Feature News

Published on

Written by Khadijah Jackson- Student Journalist

Over 200 hours ago, on February 6th, West and Central Turkey, alongside Western Syria, suffered an earthquake of a 7.8 magnitude. As of February 16th, Reuters states that there have been 42,000+ killed, 114,900+ injured, and overall 25M+ people affected by the disaster.
Earthquakes are measured on the Richter Scale, which is scaled on a range of 2-8+. On this scale, 2’s are earthquakes that are often not felt, but can be measured; 8’s are severe quakes that have the power to destroy entire communities near it’s epicenter. In the last two decades, the Natural Environment Research Council has stated that earthquakes that have a 7.0-7.9 happen only 15 times a year on average. The last 7.8 was in 2020 near Alaska, while the last 7.0-7.9 were the 7.6 earthquakes in Mexico and Papua New Guinea in September 2022.
With such a sudden, unpredictable earthquake, there is always going to be the question of what caused it. Turkey is known for having earthquakes, being right in the middle of tectonic plates. “Most of the largest earthquakes in the past hundred years have been along the North Anatolian Fault. But stress has been building along another major fault: the East Anatolian Fault. That fault has seen some big earthquakes in the past, says Patricia Martínez-Garzón, a seismologist at GFZ Potsdam, a research center in Germany. But more recently, there hasn’t been as much activity,” (NPR, 2023).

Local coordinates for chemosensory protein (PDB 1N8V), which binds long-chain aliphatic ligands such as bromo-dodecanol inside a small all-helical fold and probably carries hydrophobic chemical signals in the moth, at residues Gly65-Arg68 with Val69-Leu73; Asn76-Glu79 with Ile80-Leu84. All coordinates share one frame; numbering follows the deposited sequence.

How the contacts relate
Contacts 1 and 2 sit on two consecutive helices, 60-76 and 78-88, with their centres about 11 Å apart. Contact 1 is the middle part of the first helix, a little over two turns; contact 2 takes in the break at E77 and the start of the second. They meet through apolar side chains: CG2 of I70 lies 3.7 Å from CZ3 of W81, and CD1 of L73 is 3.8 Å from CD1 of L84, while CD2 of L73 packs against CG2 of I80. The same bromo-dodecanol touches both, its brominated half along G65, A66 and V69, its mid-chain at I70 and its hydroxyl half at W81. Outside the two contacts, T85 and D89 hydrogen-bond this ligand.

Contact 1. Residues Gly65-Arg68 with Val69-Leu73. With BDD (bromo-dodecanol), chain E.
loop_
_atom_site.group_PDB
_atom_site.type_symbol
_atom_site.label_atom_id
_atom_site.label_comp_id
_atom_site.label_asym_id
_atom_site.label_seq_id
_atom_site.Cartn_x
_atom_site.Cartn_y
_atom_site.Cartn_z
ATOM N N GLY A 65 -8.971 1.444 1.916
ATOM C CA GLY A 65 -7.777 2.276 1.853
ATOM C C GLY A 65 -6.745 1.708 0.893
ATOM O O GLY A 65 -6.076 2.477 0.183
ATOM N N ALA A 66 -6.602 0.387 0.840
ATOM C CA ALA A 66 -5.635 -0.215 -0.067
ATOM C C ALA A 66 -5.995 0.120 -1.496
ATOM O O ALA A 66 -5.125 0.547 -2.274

With such a tragedy, there is not much we can do, except send our support. If you are able to, help support the people affected by finding places around you that are collecting materials or money for Turkey and Syria. Items being collected are blankets, clothing, diapers- anything that can be used to support the people in need.

Hernandez, Joe, and Geoff Brumfiel. “What caused the earthquake in Turkey and Syria.” NPR, 7 February 2023, https://www.npr.org/2023/02/07/1154913148/turkey-earthquake-fault-lines-syria
“Is Earthquake Activity Increasing?” BGS Earthquake, http://www.earthquakes.bgs.ac.uk/news/EQ_increase.html